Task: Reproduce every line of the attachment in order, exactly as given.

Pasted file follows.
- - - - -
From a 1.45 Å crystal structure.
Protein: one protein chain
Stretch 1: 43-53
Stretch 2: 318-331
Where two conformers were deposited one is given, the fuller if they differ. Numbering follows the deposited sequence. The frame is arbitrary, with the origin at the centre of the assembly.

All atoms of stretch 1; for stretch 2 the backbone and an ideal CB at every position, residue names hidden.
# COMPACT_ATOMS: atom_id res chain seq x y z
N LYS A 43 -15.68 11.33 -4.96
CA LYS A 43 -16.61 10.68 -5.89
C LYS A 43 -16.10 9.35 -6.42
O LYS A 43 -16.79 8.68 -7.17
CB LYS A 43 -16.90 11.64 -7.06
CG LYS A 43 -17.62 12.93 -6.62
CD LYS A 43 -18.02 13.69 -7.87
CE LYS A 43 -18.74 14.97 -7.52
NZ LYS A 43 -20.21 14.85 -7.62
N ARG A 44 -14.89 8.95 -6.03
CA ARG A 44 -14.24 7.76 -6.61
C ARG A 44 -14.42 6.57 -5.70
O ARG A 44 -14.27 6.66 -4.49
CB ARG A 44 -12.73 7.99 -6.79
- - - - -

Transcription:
From a 1.45 Å crystal structure.
Protein: one protein chain
Stretch 1: 43-53
Stretch 2: 318-331
Where two conformers were deposited one is given, the fuller if they differ. Numbering follows the deposited sequence. The frame is arbitrary, with the origin at the centre of the assembly.

All atoms of stretch 1; for stretch 2 the backbone and an ideal CB at every position, residue names hidden.
# COMPACT_ATOMS: atom_id res chain seq x y z
N LYS A 43 -15.68 11.33 -4.96
CA LYS A 43 -16.61 10.68 -5.89
C LYS A 43 -16.10 9.35 -6.42
O LYS A 43 -16.79 8.68 -7.17
CB LYS A 43 -16.90 11.64 -7.06
CG LYS A 43 -17.62 12.93 -6.62
CD LYS A 43 -18.02 13.69 -7.87
CE LYS A 43 -18.74 14.97 -7.52
NZ LYS A 43 -20.21 14.85 -7.62
N ARG A 44 -14.89 8.95 -6.03
CA ARG A 44 -14.24 7.76 -6.61
C ARG A 44 -14.42 6.57 -5.70
O ARG A 44 -14.27 6.66 -4.49
CB ARG A 44 -12.73 7.99 -6.79